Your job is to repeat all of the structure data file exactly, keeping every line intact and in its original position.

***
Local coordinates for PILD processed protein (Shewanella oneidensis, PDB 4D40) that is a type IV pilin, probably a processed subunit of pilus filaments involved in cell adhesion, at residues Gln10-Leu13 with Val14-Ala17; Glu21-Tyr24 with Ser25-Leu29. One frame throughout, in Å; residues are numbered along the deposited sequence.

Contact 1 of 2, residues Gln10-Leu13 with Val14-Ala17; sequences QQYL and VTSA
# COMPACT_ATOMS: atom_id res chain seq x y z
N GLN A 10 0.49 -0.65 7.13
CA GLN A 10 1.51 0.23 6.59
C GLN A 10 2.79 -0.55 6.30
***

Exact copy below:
Local coordinates for PILD processed protein (Shewanella oneidensis, PDB 4D40) that is a type IV pilin, probably a processed subunit of pilus filaments involved in cell adhesion, at residues Gln10-Leu13 with Val14-Ala17; Glu21-Tyr24 with Ser25-Leu29. One frame throughout, in Å; residues are numbered along the deposited sequence.

Contact 1 of 2, residues Gln10-Leu13 with Val14-Ala17; sequences QQYL and VTSA
# COMPACT_ATOMS: atom_id res chain seq x y z
N GLN A 10 0.49 -0.65 7.13
CA GLN A 10 1.51 0.23 6.59
C GLN A 10 2.79 -0.55 6.30